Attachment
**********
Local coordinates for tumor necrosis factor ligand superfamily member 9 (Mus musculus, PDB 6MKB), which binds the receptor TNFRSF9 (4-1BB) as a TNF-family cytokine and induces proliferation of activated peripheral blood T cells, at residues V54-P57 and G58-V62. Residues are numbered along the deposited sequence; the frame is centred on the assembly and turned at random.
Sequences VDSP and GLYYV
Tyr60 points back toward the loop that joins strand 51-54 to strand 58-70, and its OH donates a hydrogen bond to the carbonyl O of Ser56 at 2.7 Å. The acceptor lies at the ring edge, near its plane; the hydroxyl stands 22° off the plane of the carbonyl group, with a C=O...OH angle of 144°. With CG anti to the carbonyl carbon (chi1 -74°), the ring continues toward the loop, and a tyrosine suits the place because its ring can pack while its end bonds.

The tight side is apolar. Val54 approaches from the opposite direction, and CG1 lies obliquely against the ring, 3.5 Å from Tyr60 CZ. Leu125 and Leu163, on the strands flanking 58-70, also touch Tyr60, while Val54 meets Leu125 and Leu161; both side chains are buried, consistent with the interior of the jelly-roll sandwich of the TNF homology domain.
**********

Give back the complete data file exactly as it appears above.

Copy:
Local coordinates for tumor necrosis factor ligand superfamily member 9 (Mus musculus, PDB 6MKB), which binds the receptor TNFRSF9 (4-1BB) as a TNF-family cytokine and induces proliferation of activated peripheral blood T cells, at residues V54-P57 and G58-V62. Residues are numbered along the deposited sequence; the frame is centred on the assembly and turned at random.
Sequences VDSP and GLYYV
Tyr60 points back toward the loop that joins strand 51-54 to strand 58-70, and its OH donates a hydrogen bond to the carbonyl O of Ser56 at 2.7 Å. The acceptor lies at the ring edge, near its plane; the hydroxyl stands 22° off the plane of the carbonyl group, with a C=O...OH angle of 144°. With CG anti to the carbonyl carbon (chi1 -74°), the ring continues toward the loop, and a tyrosine suits the place because its ring can pack while its end bonds.

The tight side is apolar. Val54 approaches from the opposite direction, and CG1 lies obliquely against the ring, 3.5 Å from Tyr60 CZ. Leu125 and Leu163, on the strands flanking 58-70, also touch Tyr60, while Val54 meets Leu125 and Leu161; both side chains are buried, consistent with the interior of the jelly-roll sandwich of the TNF homology domain.